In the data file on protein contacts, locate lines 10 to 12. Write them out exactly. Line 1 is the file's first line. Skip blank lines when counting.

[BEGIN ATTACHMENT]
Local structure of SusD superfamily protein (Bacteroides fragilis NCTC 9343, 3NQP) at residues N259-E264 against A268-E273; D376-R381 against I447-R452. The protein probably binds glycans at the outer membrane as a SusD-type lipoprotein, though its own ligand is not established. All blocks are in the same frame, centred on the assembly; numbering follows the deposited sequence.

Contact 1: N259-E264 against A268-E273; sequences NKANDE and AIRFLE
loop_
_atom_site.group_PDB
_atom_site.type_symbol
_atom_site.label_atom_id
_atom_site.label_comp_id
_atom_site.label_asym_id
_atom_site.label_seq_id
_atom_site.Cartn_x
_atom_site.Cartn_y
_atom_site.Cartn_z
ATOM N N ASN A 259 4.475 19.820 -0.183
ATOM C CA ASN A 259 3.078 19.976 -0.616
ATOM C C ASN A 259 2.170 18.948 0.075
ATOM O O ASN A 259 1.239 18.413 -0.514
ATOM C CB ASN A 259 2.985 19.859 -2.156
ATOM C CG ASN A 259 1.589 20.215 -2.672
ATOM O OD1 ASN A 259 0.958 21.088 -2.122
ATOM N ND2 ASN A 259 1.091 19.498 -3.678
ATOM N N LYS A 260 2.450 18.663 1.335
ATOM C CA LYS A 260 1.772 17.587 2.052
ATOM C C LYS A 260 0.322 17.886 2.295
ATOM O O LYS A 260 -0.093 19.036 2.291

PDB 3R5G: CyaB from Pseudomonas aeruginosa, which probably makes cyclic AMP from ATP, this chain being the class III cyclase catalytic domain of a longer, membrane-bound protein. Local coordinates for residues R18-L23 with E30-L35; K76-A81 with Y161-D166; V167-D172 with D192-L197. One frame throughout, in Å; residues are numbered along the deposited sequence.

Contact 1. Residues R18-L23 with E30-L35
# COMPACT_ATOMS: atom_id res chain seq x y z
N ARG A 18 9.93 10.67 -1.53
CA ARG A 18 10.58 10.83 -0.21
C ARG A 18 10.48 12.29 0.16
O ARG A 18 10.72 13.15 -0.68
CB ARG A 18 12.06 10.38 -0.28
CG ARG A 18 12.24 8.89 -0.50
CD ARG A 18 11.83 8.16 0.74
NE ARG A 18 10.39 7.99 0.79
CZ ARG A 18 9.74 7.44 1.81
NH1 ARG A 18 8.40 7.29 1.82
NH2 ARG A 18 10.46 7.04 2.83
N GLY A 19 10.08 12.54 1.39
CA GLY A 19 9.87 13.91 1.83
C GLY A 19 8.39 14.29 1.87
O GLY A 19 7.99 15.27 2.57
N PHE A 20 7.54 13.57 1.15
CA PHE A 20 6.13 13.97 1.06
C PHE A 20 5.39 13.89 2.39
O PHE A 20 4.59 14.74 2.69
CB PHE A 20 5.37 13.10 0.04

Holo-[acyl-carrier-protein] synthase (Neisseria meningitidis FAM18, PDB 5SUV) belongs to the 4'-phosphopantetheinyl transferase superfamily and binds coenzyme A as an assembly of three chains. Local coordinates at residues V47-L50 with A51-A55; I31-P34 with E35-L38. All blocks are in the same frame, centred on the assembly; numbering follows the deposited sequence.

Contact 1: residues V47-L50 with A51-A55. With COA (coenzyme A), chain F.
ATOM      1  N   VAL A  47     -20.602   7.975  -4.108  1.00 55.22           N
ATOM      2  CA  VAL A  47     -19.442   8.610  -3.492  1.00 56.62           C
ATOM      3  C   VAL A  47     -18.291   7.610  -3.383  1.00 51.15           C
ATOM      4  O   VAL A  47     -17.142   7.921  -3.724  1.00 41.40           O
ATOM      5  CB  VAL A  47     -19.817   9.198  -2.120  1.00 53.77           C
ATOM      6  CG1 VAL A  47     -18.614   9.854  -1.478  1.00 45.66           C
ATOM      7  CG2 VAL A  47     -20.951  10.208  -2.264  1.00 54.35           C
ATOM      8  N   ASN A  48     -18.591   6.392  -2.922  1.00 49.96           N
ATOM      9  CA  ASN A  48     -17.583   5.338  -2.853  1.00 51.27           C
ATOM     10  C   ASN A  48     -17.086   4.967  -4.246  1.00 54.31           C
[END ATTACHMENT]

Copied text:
_atom_site.Cartn_x
_atom_site.Cartn_y
_atom_site.Cartn_z